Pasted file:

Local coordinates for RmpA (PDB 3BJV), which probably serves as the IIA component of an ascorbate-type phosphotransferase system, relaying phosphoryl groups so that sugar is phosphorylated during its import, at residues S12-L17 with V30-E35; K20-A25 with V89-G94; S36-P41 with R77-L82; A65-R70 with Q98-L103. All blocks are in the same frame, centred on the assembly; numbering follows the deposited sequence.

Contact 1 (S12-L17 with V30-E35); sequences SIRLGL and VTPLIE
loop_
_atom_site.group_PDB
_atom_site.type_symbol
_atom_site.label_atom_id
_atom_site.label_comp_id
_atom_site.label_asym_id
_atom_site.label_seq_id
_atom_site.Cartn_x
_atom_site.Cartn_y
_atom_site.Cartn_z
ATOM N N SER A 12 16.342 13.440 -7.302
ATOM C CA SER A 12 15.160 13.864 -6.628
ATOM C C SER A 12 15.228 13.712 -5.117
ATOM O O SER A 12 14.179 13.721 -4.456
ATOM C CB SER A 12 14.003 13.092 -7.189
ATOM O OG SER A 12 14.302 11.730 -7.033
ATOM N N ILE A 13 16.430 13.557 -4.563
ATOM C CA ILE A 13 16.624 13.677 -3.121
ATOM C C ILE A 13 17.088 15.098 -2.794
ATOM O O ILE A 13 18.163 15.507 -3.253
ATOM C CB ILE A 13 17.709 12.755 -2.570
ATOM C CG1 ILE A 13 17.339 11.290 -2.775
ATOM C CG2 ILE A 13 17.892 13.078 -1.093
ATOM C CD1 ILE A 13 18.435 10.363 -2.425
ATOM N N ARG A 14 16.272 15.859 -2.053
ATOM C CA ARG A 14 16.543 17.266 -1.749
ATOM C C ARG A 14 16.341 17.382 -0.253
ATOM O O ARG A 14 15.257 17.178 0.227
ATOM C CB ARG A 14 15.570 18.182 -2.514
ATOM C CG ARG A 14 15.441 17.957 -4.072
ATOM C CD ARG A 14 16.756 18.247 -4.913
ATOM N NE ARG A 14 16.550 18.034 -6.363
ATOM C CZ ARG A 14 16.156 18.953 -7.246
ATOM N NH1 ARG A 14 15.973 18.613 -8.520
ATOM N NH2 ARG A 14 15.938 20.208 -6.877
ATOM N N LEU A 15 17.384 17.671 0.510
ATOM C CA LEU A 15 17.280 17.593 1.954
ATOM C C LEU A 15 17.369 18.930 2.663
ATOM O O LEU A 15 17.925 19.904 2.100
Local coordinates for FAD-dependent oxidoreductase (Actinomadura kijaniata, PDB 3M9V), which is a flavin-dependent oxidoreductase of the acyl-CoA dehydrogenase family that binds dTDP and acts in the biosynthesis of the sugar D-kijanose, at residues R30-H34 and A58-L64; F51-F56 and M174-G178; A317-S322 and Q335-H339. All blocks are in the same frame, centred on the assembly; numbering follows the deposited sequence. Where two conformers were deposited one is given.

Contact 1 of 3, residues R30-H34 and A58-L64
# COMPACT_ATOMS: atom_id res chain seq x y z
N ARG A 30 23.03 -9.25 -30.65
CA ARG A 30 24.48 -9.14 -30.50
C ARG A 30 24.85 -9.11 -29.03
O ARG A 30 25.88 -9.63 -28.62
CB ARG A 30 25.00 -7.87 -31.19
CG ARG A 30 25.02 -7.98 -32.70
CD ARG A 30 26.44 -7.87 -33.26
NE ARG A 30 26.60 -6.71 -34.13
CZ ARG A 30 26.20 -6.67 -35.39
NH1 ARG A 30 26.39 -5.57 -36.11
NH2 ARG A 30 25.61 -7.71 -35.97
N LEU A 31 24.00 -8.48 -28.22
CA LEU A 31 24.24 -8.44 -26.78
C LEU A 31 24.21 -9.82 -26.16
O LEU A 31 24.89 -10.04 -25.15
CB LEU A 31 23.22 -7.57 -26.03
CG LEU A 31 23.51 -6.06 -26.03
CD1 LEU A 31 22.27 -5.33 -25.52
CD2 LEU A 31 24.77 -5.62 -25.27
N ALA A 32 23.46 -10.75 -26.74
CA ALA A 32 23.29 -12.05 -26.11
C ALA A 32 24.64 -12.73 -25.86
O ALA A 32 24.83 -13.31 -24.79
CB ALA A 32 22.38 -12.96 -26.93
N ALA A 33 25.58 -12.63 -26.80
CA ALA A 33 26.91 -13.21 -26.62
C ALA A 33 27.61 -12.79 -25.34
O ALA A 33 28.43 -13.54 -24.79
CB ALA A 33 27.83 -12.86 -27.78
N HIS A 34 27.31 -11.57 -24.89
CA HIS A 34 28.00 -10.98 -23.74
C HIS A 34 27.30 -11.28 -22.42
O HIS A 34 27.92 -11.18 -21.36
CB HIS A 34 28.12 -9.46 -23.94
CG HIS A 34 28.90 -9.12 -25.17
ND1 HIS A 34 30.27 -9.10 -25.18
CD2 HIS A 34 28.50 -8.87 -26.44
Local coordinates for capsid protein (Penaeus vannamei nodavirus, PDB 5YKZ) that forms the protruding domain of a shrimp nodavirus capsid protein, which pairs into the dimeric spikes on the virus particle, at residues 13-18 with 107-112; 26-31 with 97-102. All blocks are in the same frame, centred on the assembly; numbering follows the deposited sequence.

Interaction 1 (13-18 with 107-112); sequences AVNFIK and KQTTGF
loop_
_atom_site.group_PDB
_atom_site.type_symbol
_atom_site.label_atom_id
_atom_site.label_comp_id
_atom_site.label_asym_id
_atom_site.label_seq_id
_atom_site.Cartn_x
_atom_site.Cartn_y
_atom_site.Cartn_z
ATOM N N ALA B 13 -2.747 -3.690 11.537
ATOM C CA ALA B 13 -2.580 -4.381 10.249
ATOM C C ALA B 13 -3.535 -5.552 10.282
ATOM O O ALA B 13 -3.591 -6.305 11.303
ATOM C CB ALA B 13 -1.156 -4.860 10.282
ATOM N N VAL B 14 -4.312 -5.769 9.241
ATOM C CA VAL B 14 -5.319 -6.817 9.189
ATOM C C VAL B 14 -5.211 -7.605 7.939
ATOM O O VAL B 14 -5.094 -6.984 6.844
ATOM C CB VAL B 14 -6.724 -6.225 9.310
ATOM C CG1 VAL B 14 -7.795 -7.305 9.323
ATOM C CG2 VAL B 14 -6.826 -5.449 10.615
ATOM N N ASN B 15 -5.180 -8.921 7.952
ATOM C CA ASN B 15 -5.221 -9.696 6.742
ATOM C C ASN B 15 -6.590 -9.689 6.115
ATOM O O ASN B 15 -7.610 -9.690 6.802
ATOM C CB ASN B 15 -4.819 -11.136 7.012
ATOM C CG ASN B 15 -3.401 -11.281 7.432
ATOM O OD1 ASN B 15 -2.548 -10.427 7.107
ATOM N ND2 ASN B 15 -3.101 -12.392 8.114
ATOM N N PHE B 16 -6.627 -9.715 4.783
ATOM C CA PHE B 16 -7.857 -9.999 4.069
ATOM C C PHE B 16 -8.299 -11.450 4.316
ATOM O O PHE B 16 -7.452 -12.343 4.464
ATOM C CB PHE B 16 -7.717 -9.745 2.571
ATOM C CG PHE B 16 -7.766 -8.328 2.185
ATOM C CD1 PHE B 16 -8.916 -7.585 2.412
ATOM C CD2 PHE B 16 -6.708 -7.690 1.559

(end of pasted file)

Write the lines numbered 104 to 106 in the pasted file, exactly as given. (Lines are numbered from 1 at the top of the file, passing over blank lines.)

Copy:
ATOM C CG1 VAL B 14 -7.795 -7.305 9.323
ATOM C CG2 VAL B 14 -6.826 -5.449 10.615
ATOM N N ASN B 15 -5.180 -8.921 7.952